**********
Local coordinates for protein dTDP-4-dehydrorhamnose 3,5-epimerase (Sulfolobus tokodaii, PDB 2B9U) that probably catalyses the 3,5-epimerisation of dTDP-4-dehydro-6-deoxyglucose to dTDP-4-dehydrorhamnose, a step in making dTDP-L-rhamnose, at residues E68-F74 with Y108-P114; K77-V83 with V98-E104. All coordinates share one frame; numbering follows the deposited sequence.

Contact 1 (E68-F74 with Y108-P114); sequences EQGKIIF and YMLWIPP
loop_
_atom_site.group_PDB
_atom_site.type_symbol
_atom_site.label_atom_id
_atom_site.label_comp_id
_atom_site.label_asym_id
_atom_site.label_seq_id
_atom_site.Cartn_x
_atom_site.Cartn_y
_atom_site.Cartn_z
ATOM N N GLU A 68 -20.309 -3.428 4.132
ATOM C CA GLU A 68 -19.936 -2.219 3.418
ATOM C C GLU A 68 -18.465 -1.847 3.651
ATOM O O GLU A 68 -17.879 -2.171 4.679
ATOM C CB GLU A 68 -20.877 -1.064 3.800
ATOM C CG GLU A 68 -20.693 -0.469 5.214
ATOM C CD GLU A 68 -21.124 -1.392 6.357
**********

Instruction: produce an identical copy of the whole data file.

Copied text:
Local coordinates for protein dTDP-4-dehydrorhamnose 3,5-epimerase (Sulfolobus tokodaii, PDB 2B9U) that probably catalyses the 3,5-epimerisation of dTDP-4-dehydro-6-deoxyglucose to dTDP-4-dehydrorhamnose, a step in making dTDP-L-rhamnose, at residues E68-F74 with Y108-P114; K77-V83 with V98-E104. All coordinates share one frame; numbering follows the deposited sequence.

Contact 1 (E68-F74 with Y108-P114); sequences EQGKIIF and YMLWIPP
loop_
_atom_site.group_PDB
_atom_site.type_symbol
_atom_site.label_atom_id
_atom_site.label_comp_id
_atom_site.label_asym_id
_atom_site.label_seq_id
_atom_site.Cartn_x
_atom_site.Cartn_y
_atom_site.Cartn_z
ATOM N N GLU A 68 -20.309 -3.428 4.132
ATOM C CA GLU A 68 -19.936 -2.219 3.418
ATOM C C GLU A 68 -18.465 -1.847 3.651
ATOM O O GLU A 68 -17.879 -2.171 4.679
ATOM C CB GLU A 68 -20.877 -1.064 3.800
ATOM C CG GLU A 68 -20.693 -0.469 5.214
ATOM C CD GLU A 68 -21.124 -1.392 6.357